Many people can reminisce about the history through which they have lived. This writer, for example, has witnessed 9/11, Michael Phelps record-setting Olympics in 2008, and the election of the first black president of the United States. But rarely are we present for the historic moments. I was not in New York the day the towers fell. I was not poolside watching Phelps win gold medal after gold medal. And I was not at Barack Obama’s inauguration (nor was I even old enough to vote in 2008).
Some lucky modern Parkites were able to witness fantastic athletic accomplishments at the 2002 Winter Olympics. Others may have witnessed historic events in other parts of the country. Town photographer Kendall Webb, who lived in Park City from 1946 until his death in 1975, was witness to the attack on Pearl Harbor.
But most of us have not had so consistent a brush with history, or as many legendary tales as Parkite Richard E. “Dick” Squires.
R.E. Squires was born on August 3, 1845 in Binghampton, New York, where he spent his first quarter-century living with his beloved mother and learning to become a carpenter.
Ultimately, the American West called his name and he left New York in October 1871. He arrived in Chicago on October 15, 1871, only three days after the Chicago Fire that leveled most of the then Cowtown. He stayed there only half a year (strange, considering his carpentry skills would have been desirable as Chicago rebuilt) and became a carpenter for a steamboat on the Mississippi and Missouri Rivers. On that boat, then traveling from Sioux City, Iowa to Fort Buford, North Dakota he met and befriended the notorious Lieutenant Colonel George Custer.
Squires arrived in Utah in the early winter of 1879, getting off the Transcontinental Railroad at Echo and heading down to Wanship. He then walked twenty miles from Wanship down to Park City in the middle of February winter, all the way being stalked by a mountain lion. He arrived in Park City on February 23, 1879. The mountain lion was captured and killed a few days later – it measured eight feet and seven inches long. Squires quipped that had he known the lion was stalking him, he would have set the speed record for travel between Wanship and Park City.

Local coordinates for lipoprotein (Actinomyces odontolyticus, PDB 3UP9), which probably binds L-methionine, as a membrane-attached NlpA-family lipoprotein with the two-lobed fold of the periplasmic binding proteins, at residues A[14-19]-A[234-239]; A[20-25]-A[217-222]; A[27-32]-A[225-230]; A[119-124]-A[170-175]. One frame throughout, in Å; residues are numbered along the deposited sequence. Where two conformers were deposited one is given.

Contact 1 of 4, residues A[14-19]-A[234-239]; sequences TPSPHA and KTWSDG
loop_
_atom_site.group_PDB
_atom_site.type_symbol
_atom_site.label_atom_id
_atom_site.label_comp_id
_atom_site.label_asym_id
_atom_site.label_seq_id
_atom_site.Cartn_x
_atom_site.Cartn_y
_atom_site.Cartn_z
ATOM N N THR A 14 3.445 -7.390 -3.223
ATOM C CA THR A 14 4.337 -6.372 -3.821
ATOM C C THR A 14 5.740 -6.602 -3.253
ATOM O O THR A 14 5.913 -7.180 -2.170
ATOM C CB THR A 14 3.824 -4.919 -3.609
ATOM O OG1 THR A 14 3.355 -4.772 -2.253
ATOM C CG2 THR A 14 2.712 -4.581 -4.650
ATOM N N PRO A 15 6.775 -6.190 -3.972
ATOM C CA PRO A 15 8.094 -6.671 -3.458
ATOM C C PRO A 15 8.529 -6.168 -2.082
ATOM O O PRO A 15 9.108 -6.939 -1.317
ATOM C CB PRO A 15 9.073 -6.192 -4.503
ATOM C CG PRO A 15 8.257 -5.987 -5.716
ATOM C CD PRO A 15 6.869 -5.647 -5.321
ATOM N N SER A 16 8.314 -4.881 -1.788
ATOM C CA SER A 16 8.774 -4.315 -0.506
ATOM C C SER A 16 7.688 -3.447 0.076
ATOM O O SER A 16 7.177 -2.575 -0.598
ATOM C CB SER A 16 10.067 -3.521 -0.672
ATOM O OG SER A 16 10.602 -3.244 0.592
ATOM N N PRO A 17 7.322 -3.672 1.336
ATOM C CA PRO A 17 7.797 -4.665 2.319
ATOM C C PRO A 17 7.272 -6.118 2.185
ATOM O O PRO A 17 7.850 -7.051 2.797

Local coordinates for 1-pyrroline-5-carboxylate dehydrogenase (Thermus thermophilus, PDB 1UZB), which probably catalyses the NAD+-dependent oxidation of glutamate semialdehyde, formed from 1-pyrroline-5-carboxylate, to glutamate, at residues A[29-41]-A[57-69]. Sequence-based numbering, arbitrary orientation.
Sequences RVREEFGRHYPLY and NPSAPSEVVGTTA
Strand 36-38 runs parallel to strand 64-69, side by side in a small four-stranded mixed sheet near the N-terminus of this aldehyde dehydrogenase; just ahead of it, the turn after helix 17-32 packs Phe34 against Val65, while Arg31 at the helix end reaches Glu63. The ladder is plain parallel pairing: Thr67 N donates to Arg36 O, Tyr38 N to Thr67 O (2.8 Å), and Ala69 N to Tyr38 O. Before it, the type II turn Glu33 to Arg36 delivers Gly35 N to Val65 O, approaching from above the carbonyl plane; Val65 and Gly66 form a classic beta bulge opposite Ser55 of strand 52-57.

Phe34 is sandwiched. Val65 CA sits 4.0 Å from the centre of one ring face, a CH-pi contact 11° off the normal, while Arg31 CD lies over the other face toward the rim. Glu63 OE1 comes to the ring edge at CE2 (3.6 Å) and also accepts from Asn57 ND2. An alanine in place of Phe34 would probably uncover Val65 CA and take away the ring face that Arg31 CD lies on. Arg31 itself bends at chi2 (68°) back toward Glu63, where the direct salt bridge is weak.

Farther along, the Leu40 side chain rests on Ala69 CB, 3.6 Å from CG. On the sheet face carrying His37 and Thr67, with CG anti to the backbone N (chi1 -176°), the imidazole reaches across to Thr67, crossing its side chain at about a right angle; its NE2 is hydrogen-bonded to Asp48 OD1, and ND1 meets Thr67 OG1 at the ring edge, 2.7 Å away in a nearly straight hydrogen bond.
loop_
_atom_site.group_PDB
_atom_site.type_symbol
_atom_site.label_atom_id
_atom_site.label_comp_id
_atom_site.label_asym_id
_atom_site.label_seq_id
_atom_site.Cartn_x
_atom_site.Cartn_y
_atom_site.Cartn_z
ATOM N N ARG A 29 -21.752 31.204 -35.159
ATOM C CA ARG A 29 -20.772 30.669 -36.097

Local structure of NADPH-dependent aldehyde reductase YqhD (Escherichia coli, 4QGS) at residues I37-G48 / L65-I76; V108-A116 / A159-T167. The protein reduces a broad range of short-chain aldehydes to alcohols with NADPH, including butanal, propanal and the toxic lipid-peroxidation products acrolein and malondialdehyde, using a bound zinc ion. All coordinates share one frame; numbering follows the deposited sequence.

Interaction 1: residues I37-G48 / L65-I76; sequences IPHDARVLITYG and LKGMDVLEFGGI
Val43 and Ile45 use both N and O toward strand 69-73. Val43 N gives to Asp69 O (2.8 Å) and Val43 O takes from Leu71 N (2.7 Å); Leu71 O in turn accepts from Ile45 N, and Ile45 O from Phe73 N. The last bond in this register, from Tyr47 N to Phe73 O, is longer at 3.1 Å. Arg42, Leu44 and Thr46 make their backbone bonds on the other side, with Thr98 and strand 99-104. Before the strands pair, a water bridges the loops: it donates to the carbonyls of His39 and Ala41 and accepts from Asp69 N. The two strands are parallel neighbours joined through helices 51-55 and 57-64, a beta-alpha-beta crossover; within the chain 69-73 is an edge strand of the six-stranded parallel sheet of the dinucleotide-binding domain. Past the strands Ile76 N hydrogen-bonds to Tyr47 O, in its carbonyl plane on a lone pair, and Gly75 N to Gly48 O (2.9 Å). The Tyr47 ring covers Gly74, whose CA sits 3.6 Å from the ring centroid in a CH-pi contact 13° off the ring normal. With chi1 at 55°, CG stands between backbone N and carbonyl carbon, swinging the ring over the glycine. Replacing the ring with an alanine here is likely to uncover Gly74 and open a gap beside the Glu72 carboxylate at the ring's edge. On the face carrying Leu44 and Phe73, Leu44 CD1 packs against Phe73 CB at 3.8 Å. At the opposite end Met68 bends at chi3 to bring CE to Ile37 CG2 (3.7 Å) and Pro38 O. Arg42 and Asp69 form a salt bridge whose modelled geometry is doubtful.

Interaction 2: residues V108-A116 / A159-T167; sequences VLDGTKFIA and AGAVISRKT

Owing to his relatively early arrival to the still booming mining town, Squires’ carpentry was a welcome addition – and not just for buildings. There was no undertaker in town at that time, so many of his first jobs were putting together caskets.
Squires witnessed Park City’s first big explosions of growth. His shop burned down in the Great Fire of 1898. He saw all the ups and downs of the mining industry up to the Great Depression. He had a hand in building many of Park City buildings – some of which still stand today.
Apparently, every Parkite knew him, and he made thousands of connections and friends across the United States. Even animals loved him. At least two separate porcupines wandered into or near his shop and became his pets (read our Way We Were on one of those occasions).
He passed away March 25, 1931 at 85 years old, then the oldest Parkite and one of the last people remaining from Park City’s “pioneer” days.
Friend Jim Don wrote his obituary, which ran in the Park Record two days later. Don memorialized that “he witnessed the ups and downs of mining camp life including its murders, suicides, jail, fire, hangings, stabbings, gambling, and other incidents that naturally followed in the day’s sensations of the early ‘locators,’ few of whom are now left to vouch for its wild west realism. Dick was a recognized authority on all important happenings in Park City since the days of sage brush ‘highways’ and ox team ‘power transmission.’”
Learn more about Park City’s colorful characters and history at the Park City Museum, open every day from 10 a.m. to 5 p.m. The Museum and the Friends of Ski Mountain Mining History are hosting a lecture titled “Explosion in the Daly West, July 15, 1902–Not a Scrap of His Body Was Found Anywhere” given by the University of Utah’s Dr. Mike Nelson on Wednesday, July 26 from 5-6 p.m. at their Education and Collections Center located at 2079 Sidewinder Drive.